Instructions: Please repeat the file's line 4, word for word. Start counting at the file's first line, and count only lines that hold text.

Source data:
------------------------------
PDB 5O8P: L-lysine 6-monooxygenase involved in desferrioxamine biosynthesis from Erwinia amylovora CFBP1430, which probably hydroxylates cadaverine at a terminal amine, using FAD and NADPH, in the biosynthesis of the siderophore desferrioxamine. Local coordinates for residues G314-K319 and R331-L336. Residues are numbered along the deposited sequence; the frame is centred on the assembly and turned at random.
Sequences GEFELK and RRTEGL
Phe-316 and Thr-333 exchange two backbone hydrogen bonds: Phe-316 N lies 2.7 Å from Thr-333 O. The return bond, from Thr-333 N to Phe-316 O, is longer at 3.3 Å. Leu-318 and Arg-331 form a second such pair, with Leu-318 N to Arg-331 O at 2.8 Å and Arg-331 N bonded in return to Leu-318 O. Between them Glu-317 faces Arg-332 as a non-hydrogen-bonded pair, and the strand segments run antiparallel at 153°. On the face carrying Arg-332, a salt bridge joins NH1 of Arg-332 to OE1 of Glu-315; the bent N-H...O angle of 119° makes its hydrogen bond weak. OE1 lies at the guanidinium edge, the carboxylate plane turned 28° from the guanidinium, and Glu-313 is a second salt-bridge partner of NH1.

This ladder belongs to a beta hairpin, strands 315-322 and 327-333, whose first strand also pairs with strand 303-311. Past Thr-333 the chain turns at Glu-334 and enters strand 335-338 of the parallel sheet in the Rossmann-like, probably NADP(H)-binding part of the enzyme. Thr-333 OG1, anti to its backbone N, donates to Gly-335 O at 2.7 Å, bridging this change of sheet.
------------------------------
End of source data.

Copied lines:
This ladder belongs to a beta hairpin, strands 315-322 and 327-333, whose first strand also pairs with strand 303-311. Past Thr-333 the chain turns at Glu-334 and enters strand 335-338 of the parallel sheet in the Rossmann-like, probably NADP(H)-binding part of the enzyme. Thr-333 OG1, anti to its backbone N, donates to Gly-335 O at 2.7 Å, bridging this change of sheet.